• Next Locomotive For the T?

  • Discussion relating to commuter rail, light rail, and subway operations of the MBTA.
Discussion relating to commuter rail, light rail, and subway operations of the MBTA.

Moderators: CRail, sery2831

  by mbrproductions
No, they are tier 0+, i'm pretty sure the only way to get an F40 to tier 4 is to run it on biodiesel haha :-D
meanwhile, the GP40MCs are tier 0 and the HSP46s are tier 3.
  by scratchyX1
ConstanceR46 wrote: Tue Jan 11, 2022 11:07 am I'd like to remind you that the replacing-electrics-with-chargers statement is still hearsay and hasn't been backed up by any official source so far.
yeah, Last I saw, MARC is happy with the Hippos, and aware the market will be flooded with slightly used electrics in a few years.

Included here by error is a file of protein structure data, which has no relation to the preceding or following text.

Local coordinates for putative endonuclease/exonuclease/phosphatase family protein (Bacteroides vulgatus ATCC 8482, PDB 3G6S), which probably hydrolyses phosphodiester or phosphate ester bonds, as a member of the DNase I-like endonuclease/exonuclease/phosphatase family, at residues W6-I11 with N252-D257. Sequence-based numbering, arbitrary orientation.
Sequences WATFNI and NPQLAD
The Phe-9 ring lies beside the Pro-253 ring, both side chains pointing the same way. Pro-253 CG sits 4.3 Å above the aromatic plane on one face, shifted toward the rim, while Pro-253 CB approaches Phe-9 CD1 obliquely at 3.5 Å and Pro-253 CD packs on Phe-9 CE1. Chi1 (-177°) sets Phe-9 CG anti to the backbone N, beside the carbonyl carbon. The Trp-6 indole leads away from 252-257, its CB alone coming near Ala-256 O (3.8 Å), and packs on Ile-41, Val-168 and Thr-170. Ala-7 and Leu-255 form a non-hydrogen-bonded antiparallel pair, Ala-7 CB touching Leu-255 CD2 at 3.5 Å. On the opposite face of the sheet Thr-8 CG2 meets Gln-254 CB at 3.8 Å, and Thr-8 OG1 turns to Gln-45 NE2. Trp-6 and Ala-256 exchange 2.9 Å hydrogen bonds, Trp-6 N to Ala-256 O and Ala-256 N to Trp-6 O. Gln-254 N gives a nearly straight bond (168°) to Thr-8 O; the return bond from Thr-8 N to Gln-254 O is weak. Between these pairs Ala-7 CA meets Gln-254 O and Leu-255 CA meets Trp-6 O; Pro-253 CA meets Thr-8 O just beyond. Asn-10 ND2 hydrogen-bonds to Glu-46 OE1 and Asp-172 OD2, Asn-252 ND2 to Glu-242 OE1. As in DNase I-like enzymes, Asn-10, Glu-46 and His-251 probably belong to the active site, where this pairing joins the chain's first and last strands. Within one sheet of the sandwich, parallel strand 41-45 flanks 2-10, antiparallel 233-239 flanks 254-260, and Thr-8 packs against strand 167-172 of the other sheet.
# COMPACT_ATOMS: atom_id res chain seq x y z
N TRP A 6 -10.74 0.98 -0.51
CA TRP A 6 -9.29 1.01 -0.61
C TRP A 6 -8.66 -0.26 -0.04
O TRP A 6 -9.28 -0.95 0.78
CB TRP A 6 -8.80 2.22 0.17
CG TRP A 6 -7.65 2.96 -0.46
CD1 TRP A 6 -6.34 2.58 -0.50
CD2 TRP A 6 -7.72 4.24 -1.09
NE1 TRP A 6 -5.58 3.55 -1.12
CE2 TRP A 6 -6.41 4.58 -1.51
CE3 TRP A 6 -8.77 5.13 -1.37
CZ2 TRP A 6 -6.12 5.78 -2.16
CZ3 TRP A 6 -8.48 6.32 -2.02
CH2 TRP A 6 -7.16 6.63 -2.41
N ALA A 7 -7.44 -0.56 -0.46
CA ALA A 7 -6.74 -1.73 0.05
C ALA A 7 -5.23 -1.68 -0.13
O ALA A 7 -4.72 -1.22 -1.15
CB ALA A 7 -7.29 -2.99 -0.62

I think it's still planning on rebuilding the claremont branch, and stringing wires to riverside, for heavy work and layover instead of penn station.
  by west point
Again MARC needs electric motors for the Penn line . It would take 2 diesels on the Penn line commuter trains to meet the 125 speed requirements on the Penn line.
  by TrainFan1035
What i know for MBTA is they arent getting a new locmotive right now but they will be getting more multilevels to replace the single levels in the future
  by Trinnau
mbrproductions wrote: Tue Jan 11, 2022 10:14 am The T looking to things like battery-electrics just further proves that the MBTA has no intention of electrifying the lines, and who could blame them? With the fiscal fallout the T looks to be speeding towards right now its probably way too expensive for their own good, which is why the MBTA will probably just look for cleaner Diesel Locomotives